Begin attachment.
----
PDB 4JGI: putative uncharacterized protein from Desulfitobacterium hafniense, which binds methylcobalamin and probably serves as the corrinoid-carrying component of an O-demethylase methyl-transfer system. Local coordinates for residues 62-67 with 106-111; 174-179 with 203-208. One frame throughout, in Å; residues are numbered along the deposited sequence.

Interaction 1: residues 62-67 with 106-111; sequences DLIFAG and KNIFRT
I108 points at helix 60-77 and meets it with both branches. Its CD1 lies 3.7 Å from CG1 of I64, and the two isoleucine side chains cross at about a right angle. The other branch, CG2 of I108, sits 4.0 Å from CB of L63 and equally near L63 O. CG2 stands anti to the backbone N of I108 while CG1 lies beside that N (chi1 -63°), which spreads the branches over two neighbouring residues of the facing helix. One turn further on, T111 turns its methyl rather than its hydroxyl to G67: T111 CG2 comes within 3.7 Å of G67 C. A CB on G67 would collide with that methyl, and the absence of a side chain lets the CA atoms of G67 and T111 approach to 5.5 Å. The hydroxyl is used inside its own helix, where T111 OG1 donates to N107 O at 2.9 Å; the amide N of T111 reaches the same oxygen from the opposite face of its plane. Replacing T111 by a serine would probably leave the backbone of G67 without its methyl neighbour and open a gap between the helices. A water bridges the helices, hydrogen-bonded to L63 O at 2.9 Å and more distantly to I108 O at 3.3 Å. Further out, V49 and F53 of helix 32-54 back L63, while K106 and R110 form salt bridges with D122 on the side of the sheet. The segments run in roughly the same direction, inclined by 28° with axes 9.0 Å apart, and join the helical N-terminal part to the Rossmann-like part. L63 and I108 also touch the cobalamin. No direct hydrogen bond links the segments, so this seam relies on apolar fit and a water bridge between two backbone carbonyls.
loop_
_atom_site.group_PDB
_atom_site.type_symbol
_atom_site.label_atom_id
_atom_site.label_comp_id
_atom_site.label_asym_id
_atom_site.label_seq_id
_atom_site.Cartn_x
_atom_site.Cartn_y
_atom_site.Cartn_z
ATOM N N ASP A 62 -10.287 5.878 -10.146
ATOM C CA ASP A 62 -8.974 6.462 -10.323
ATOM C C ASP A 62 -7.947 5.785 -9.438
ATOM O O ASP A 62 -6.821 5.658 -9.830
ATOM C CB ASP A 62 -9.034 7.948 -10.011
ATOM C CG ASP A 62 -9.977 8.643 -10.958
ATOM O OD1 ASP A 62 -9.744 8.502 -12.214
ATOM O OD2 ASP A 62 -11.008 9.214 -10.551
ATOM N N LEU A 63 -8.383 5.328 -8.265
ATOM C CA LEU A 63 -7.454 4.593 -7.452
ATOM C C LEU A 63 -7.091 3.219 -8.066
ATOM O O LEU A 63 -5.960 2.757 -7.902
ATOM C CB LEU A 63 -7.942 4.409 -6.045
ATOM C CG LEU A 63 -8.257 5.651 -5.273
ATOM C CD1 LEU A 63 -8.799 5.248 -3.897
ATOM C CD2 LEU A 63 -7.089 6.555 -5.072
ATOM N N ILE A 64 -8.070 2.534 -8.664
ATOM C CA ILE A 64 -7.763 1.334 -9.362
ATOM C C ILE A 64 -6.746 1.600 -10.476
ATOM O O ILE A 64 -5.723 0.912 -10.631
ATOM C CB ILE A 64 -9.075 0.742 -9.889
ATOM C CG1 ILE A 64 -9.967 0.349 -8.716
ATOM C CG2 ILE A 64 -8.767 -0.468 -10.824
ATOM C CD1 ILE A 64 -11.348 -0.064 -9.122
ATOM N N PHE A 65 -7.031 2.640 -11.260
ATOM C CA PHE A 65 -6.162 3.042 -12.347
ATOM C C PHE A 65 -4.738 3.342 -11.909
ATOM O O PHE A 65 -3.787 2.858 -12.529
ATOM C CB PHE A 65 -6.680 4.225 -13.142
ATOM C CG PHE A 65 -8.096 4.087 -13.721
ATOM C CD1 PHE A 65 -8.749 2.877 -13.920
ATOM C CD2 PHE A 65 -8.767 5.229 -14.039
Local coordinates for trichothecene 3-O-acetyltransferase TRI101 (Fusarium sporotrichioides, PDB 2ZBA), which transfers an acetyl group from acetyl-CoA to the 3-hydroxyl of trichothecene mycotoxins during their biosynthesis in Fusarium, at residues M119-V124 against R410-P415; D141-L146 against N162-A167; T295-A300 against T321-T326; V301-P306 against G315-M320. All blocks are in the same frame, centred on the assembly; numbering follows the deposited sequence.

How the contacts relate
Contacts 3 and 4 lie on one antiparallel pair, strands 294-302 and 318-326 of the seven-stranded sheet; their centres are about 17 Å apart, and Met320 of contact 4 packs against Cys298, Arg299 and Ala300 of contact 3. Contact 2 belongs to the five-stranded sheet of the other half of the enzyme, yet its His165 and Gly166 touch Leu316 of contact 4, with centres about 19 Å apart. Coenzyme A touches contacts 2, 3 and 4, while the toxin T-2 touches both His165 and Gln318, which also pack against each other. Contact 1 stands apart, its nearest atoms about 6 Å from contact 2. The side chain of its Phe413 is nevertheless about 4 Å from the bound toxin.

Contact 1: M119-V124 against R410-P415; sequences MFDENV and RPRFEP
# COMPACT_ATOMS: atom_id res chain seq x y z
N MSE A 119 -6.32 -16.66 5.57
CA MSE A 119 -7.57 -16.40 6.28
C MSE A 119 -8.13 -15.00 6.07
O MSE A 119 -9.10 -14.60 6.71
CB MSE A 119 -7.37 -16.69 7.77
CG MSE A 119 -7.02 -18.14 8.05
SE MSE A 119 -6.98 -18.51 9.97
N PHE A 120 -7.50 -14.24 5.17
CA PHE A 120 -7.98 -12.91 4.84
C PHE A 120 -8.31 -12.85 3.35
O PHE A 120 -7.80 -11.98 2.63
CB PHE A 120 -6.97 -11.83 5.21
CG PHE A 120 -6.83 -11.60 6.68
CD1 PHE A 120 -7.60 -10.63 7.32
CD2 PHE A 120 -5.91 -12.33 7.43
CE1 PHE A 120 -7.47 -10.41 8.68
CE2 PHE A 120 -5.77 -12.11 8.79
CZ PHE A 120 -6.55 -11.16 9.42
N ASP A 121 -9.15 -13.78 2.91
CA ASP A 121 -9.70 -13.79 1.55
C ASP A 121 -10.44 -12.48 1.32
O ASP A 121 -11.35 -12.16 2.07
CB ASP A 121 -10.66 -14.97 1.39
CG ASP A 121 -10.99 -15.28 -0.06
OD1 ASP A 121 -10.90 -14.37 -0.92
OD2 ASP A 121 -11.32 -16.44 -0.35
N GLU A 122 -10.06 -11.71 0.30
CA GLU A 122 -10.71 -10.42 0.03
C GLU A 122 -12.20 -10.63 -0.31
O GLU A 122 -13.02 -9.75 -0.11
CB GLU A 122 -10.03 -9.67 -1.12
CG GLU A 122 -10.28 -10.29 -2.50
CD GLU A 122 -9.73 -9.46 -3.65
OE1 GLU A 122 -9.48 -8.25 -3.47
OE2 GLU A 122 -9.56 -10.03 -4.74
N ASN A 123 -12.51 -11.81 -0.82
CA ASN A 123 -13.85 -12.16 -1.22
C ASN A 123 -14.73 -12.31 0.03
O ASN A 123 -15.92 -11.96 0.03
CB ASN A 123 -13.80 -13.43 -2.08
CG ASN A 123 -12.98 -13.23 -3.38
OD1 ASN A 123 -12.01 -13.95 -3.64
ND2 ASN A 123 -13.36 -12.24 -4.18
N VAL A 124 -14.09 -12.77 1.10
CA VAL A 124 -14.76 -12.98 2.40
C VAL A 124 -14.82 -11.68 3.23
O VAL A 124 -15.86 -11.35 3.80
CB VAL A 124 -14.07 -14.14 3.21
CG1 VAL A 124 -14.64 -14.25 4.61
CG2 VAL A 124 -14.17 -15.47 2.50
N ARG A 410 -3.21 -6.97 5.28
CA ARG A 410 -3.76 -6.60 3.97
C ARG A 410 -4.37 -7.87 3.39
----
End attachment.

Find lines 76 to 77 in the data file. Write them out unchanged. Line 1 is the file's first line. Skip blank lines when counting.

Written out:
OD2 ASP A 121 -11.32 -16.44 -0.35
N GLU A 122 -10.06 -11.71 0.30